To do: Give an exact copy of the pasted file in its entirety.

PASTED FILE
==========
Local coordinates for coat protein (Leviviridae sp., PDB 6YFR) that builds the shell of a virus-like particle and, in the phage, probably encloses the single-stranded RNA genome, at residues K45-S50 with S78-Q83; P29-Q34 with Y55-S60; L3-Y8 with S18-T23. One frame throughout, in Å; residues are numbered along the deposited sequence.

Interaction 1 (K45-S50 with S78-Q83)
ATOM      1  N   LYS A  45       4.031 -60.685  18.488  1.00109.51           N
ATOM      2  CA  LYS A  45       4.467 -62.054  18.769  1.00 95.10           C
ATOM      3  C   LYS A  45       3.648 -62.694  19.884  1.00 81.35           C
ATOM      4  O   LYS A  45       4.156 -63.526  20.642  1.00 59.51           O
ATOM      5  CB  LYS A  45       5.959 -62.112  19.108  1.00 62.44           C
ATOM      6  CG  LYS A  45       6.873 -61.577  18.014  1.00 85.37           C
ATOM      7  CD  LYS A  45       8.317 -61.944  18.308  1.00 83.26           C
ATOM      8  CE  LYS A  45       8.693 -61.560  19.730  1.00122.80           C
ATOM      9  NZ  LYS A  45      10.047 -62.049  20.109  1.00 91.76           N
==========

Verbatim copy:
Local coordinates for coat protein (Leviviridae sp., PDB 6YFR) that builds the shell of a virus-like particle and, in the phage, probably encloses the single-stranded RNA genome, at residues K45-S50 with S78-Q83; P29-Q34 with Y55-S60; L3-Y8 with S18-T23. One frame throughout, in Å; residues are numbered along the deposited sequence.

Interaction 1 (K45-S50 with S78-Q83)
ATOM      1  N   LYS A  45       4.031 -60.685  18.488  1.00109.51           N
ATOM      2  CA  LYS A  45       4.467 -62.054  18.769  1.00 95.10           C
ATOM      3  C   LYS A  45       3.648 -62.694  19.884  1.00 81.35           C
ATOM      4  O   LYS A  45       4.156 -63.526  20.642  1.00 59.51           O
ATOM      5  CB  LYS A  45       5.959 -62.112  19.108  1.00 62.44           C
ATOM      6  CG  LYS A  45       6.873 -61.577  18.014  1.00 85.37           C
ATOM      7  CD  LYS A  45       8.317 -61.944  18.308  1.00 83.26           C
ATOM      8  CE  LYS A  45       8.693 -61.560  19.730  1.00122.80           C
ATOM      9  NZ  LYS A  45      10.047 -62.049  20.109  1.00 91.76           N